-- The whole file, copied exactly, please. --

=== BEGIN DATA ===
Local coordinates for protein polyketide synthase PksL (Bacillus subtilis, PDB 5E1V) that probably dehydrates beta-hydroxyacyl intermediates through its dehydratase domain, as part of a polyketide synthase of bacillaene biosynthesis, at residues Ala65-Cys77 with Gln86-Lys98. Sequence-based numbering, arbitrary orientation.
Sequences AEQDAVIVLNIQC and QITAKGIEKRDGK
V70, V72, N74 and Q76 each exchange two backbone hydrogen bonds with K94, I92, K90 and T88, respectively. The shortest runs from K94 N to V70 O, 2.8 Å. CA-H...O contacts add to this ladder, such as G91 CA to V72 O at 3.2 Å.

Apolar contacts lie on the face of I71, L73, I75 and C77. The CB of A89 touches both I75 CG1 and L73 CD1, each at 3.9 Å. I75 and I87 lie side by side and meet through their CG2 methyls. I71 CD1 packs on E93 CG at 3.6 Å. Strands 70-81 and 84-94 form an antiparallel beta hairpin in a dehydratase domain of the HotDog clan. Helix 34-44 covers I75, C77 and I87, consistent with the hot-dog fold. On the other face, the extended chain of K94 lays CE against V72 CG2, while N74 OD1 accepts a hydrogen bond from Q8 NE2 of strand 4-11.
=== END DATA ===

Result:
Local coordinates for protein polyketide synthase PksL (Bacillus subtilis, PDB 5E1V) that probably dehydrates beta-hydroxyacyl intermediates through its dehydratase domain, as part of a polyketide synthase of bacillaene biosynthesis, at residues Ala65-Cys77 with Gln86-Lys98. Sequence-based numbering, arbitrary orientation.
Sequences AEQDAVIVLNIQC and QITAKGIEKRDGK
V70, V72, N74 and Q76 each exchange two backbone hydrogen bonds with K94, I92, K90 and T88, respectively. The shortest runs from K94 N to V70 O, 2.8 Å. CA-H...O contacts add to this ladder, such as G91 CA to V72 O at 3.2 Å.

Apolar contacts lie on the face of I71, L73, I75 and C77. The CB of A89 touches both I75 CG1 and L73 CD1, each at 3.9 Å. I75 and I87 lie side by side and meet through their CG2 methyls. I71 CD1 packs on E93 CG at 3.6 Å. Strands 70-81 and 84-94 form an antiparallel beta hairpin in a dehydratase domain of the HotDog clan. Helix 34-44 covers I75, C77 and I87, consistent with the hot-dog fold. On the other face, the extended chain of K94 lays CE against V72 CG2, while N74 OD1 accepts a hydrogen bond from Q8 NE2 of strand 4-11.